November 2017 is American Diabetes Month

According to Healthfinder.gov, more than 30 million Americans have diabetes, and even more are at risk for developing it. Since November is American Diabetes Month, we wanted to devote some time to discussing the disease and ways you can help combat it in the greater Bethesda area and across the nation.

What You Need to Know About Diabetes

This disease comes in two forms: type 1 and type 2. Type 1, where the body cannot produce insulin, is more commonly found in children and young adults. It is much less common, but just as serious as type 2.

Insulin resistance, or when insulin is not properly used in the human body, is how type 2 manifests. It is important to correctly manage type 2 diabetes, as unchecked high glucose levels can eventually cause nerve, heart, kidney, and eye damage.

Type 2 Diabetes Prevention

84 million people – that’s how many American adults are at high risk for developing type 2 diabetes right now. Even in the face of those odds, there’s a silver lining. The risk of developing type 2 diabetes can be more than halved by staying at a healthy weight, getting physically active, quitting smoking, and gaining control of high blood pressure.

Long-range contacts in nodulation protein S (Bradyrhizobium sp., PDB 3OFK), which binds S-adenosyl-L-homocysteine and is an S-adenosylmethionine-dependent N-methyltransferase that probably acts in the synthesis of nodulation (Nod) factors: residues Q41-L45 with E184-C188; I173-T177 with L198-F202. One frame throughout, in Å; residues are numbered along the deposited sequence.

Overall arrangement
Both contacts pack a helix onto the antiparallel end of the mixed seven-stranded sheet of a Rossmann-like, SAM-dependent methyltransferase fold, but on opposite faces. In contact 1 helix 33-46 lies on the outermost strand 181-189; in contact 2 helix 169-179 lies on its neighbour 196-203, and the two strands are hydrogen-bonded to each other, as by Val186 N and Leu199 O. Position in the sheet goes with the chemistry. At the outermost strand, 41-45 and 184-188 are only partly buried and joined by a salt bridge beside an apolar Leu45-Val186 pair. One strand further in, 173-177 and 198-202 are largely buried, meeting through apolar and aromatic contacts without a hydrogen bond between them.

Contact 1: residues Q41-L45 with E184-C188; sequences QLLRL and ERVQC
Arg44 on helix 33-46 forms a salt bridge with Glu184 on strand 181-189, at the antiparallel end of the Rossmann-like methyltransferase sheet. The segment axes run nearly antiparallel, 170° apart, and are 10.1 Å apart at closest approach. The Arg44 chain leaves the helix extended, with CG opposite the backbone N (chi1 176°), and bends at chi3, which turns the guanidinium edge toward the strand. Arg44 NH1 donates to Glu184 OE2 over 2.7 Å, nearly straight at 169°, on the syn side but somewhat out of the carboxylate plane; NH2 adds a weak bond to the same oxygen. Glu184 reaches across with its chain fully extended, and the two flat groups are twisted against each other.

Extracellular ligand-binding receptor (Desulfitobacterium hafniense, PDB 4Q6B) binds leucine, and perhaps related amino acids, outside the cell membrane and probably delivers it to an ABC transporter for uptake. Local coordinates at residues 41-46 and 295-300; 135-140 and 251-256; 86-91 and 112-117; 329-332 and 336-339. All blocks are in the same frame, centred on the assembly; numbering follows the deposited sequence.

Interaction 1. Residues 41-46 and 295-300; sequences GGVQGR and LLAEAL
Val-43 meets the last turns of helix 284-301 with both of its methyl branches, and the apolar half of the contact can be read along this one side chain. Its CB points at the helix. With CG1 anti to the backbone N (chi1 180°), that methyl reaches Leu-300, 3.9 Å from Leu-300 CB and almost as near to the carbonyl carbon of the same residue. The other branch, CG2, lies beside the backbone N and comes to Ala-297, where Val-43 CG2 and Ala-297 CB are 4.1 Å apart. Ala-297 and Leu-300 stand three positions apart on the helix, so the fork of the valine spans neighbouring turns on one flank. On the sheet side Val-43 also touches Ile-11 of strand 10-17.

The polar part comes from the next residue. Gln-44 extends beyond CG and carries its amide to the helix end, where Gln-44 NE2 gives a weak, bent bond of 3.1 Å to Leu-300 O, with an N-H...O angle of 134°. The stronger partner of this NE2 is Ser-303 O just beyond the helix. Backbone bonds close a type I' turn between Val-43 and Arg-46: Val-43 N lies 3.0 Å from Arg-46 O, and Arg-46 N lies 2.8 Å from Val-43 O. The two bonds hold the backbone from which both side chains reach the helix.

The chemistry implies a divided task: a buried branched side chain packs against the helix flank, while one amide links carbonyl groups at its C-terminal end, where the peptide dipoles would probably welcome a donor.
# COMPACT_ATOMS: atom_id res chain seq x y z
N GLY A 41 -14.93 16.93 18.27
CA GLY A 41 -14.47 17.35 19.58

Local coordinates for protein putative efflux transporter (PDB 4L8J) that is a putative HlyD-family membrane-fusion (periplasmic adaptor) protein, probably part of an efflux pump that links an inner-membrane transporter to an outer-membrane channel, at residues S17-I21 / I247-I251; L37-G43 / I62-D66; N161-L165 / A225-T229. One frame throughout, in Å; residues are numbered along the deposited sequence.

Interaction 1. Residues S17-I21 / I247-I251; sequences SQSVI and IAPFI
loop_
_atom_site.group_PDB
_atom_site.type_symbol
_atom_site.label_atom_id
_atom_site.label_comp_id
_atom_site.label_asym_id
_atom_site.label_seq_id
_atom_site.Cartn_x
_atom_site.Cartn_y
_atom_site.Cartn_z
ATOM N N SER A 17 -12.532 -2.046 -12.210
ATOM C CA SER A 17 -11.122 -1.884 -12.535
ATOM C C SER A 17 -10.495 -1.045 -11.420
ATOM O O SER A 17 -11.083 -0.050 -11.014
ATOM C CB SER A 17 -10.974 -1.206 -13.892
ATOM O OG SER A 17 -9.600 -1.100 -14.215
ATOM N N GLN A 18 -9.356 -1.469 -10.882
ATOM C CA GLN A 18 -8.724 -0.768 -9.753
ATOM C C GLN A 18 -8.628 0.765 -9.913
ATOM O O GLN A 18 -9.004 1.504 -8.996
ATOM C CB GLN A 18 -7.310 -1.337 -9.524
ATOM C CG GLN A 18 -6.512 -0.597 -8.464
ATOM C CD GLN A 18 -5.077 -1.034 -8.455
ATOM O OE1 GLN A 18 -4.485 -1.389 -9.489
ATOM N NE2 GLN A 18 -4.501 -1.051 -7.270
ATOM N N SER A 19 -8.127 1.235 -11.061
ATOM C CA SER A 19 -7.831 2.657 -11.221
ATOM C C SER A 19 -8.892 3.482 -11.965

The sponsor of American Diabetes Month, the American Diabetes Association, has a Type 2 Diabetes Risk Test. This is a good tool to reference and use to speak with your doctor about your concerns.

Raising Awareness for American Diabetes Month in Bethesda and D.C.

Encourage your family and friends to get active and eat healthy with you, especially as the holidays descend upon Bethesda and D.C. You can also help raise awareness by collaborating with your employer to implement healthy changes at work. Asking the local gym to teach a fitness class, organizing walks with your coworkers, and hosting cooking demonstrations are all great ways to bring healthy changes to your workplace.

The American Inn of Bethesda is committed to working with our partners in the community, including the NIH and Walter Reed National Military Medical Center, to help raise awareness about diabetes.